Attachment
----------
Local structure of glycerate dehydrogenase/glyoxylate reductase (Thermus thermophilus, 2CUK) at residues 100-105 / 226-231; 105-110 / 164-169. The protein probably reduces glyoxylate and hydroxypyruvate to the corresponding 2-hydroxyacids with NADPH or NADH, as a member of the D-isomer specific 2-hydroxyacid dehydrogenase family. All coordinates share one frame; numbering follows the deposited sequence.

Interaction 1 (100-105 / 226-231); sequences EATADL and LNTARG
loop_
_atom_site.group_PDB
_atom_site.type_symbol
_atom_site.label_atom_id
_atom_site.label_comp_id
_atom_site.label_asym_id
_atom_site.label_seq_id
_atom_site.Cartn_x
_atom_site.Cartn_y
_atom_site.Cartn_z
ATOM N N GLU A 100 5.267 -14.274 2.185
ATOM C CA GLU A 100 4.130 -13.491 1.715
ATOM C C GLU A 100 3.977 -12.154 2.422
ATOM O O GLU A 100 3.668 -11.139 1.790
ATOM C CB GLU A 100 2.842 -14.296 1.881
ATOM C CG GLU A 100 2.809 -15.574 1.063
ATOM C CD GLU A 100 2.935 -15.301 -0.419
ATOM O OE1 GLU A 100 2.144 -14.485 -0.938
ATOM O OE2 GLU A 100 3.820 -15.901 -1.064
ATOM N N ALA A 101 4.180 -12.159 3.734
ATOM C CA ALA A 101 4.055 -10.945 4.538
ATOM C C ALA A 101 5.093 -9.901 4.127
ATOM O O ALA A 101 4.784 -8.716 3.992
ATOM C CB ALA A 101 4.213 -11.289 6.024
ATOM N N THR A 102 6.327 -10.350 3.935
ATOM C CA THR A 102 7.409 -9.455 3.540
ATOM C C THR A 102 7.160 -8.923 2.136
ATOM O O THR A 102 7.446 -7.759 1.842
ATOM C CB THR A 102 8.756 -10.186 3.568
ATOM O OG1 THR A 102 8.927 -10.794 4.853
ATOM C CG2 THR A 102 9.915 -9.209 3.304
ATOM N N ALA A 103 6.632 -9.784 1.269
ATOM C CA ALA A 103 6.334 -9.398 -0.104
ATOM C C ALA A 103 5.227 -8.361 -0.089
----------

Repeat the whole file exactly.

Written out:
Local structure of glycerate dehydrogenase/glyoxylate reductase (Thermus thermophilus, 2CUK) at residues 100-105 / 226-231; 105-110 / 164-169. The protein probably reduces glyoxylate and hydroxypyruvate to the corresponding 2-hydroxyacids with NADPH or NADH, as a member of the D-isomer specific 2-hydroxyacid dehydrogenase family. All coordinates share one frame; numbering follows the deposited sequence.

Interaction 1 (100-105 / 226-231); sequences EATADL and LNTARG
loop_
_atom_site.group_PDB
_atom_site.type_symbol
_atom_site.label_atom_id
_atom_site.label_comp_id
_atom_site.label_asym_id
_atom_site.label_seq_id
_atom_site.Cartn_x
_atom_site.Cartn_y
_atom_site.Cartn_z
ATOM N N GLU A 100 5.267 -14.274 2.185
ATOM C CA GLU A 100 4.130 -13.491 1.715
ATOM C C GLU A 100 3.977 -12.154 2.422
ATOM O O GLU A 100 3.668 -11.139 1.790
ATOM C CB GLU A 100 2.842 -14.296 1.881
ATOM C CG GLU A 100 2.809 -15.574 1.063
ATOM C CD GLU A 100 2.935 -15.301 -0.419
ATOM O OE1 GLU A 100 2.144 -14.485 -0.938
ATOM O OE2 GLU A 100 3.820 -15.901 -1.064
ATOM N N ALA A 101 4.180 -12.159 3.734
ATOM C CA ALA A 101 4.055 -10.945 4.538
ATOM C C ALA A 101 5.093 -9.901 4.127
ATOM O O ALA A 101 4.784 -8.716 3.992
ATOM C CB ALA A 101 4.213 -11.289 6.024
ATOM N N THR A 102 6.327 -10.350 3.935
ATOM C CA THR A 102 7.409 -9.455 3.540
ATOM C C THR A 102 7.160 -8.923 2.136
ATOM O O THR A 102 7.446 -7.759 1.842
ATOM C CB THR A 102 8.756 -10.186 3.568
ATOM O OG1 THR A 102 8.927 -10.794 4.853
ATOM C CG2 THR A 102 9.915 -9.209 3.304
ATOM N N ALA A 103 6.632 -9.784 1.269
ATOM C CA ALA A 103 6.334 -9.398 -0.104
ATOM C C ALA A 103 5.227 -8.361 -0.089